Should Auditors Uncover Fraud? For First Time, U.K. Says Yes
Should an auditor uncover fraud? Or is it the responsibility of directors and managers? That’s a question a government-commissioned report has grappled with as the U.K. attempts to move on from a litany of embarrassing corporate failures.
Overlapping and ambiguous legislation has ensured “there is both confusion and a gap between the reality and the expectations of performance of auditors in this area,” said Donald Brydon, the former Royal Mail Group Ltd. chairman who led the review. It’s the third government investigation in a year to look at regulatory oversight of audit.
On Wednesday, Brydon said for the first time that he wanted the incoming watchdog to make clear that auditors will be required to “endeavor to detect material fraud in all reasonable ways.”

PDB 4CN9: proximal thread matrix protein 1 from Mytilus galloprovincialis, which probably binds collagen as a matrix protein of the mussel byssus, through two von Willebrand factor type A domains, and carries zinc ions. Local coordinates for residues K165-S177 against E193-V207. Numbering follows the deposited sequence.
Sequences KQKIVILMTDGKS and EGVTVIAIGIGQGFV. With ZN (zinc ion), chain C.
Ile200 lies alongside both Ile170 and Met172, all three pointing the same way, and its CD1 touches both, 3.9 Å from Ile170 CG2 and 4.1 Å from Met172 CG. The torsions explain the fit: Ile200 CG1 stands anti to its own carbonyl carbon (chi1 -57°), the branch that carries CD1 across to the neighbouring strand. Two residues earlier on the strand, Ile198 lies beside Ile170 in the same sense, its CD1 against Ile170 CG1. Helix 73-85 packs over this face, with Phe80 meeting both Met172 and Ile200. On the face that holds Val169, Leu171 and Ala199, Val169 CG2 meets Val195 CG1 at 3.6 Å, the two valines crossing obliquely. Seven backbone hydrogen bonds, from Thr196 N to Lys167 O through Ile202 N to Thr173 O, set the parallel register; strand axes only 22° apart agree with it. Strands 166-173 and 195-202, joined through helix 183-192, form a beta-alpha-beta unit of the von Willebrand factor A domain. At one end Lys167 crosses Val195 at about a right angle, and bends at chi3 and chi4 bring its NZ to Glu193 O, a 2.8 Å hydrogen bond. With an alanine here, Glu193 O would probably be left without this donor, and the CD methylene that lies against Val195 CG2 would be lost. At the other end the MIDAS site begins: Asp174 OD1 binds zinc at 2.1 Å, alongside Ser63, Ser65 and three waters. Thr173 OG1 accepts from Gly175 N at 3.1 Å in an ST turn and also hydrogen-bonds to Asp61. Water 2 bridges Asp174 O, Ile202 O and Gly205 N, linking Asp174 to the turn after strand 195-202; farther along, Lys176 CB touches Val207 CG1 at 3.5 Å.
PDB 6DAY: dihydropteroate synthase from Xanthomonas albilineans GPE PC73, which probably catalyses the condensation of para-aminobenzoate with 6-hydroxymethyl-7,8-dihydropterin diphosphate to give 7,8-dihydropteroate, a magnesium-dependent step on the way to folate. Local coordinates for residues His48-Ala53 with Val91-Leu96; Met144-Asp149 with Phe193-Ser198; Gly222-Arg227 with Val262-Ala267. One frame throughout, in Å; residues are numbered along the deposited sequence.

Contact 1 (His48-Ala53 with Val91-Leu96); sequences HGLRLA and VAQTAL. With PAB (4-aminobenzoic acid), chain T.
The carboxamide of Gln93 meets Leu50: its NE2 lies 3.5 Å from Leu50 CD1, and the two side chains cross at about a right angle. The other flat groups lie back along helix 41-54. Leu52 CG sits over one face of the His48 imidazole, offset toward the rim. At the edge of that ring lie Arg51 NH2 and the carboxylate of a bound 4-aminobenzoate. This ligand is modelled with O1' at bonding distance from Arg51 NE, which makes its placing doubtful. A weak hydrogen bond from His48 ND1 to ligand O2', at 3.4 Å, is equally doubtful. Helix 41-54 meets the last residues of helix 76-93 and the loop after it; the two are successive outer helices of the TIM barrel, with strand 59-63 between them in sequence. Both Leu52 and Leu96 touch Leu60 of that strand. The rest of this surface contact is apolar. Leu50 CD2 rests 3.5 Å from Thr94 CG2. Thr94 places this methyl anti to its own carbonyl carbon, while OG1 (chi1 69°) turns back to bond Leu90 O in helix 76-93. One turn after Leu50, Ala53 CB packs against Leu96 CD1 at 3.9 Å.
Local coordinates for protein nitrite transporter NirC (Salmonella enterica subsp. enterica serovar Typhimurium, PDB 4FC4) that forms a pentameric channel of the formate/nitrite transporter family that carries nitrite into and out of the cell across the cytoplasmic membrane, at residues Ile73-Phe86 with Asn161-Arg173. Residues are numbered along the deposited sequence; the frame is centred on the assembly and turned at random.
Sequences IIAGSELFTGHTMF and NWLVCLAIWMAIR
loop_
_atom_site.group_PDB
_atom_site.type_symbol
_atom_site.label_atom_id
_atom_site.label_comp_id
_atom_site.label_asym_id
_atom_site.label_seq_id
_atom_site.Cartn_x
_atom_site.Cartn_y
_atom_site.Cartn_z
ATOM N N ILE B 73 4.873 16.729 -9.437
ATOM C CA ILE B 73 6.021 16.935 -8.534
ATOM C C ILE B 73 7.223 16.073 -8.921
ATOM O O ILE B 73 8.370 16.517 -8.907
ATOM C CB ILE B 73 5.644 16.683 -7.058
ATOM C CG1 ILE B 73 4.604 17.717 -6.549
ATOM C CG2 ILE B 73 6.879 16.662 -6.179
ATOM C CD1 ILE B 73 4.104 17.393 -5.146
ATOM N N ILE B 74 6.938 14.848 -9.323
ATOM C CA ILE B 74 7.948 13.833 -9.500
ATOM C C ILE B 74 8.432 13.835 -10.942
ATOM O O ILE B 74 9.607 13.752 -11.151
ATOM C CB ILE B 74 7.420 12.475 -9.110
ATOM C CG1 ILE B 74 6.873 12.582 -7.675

Stung by a string of scandals at prominent British companies including failed government contractor Carillion Plc, authorities demanded reforms to roll back the dominance of the largest firms known as the Big Four -- Deloitte, KPMG, EY and PricewaterhouseCoopers. A tribunal is currently considering whether auditors at Deloitte were too cozy with senior management at British software firm Autonomy, in the run-up to one of the country’s largest ever corporate writedowns.
“I have found the question of fraud and auditors’ related responsibilities the most complex and most misunderstood,” Brydon said.
The Financial Reporting Council, which is soon to be abolished as industry watchdog, said Brydon’s suggestions would “have significant implications for the FRC in respect of our activities and resource requirements” should the government agree to implement the new rules.
On Tuesday, the FRC moved to cut down on conflicts of interest by strengthening its ethics standards. The changes will prohibit accounting firms from providing a number of advisory services to listed companies and financial institutions.
Brydon pointed out that criticisms have been leveled against auditors for more than 80 years. He finished his 138-page report with a poem from the 1930s: “And according to our figures the enterprise is wrecked / But subject to these comments, the balance sheet’s correct.”
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